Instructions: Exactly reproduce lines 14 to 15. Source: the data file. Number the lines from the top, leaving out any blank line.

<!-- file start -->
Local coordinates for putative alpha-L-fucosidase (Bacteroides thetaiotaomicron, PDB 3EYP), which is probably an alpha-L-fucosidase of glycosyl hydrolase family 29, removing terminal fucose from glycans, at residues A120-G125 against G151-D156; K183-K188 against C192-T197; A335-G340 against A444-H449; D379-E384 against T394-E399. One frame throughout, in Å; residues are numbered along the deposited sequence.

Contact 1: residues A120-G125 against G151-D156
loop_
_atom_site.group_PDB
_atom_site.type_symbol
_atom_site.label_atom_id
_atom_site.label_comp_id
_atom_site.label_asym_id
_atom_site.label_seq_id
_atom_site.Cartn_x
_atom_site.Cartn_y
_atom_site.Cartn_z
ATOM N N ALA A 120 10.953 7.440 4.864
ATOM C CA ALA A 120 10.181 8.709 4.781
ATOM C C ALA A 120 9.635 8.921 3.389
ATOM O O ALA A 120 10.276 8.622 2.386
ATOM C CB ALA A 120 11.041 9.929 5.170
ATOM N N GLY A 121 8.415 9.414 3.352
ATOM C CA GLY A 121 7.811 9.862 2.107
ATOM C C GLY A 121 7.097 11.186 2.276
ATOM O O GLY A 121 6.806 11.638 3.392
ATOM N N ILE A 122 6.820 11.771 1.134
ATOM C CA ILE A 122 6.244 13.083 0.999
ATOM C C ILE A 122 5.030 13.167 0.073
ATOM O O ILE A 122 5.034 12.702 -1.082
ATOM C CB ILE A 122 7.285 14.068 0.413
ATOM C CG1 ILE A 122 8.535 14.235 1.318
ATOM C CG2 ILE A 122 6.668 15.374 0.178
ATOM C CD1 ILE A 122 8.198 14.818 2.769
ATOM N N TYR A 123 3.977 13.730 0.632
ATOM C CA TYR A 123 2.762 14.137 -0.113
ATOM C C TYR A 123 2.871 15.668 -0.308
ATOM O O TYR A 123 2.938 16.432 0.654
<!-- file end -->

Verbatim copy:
ATOM C CA ALA A 120 10.181 8.709 4.781
ATOM C C ALA A 120 9.635 8.921 3.389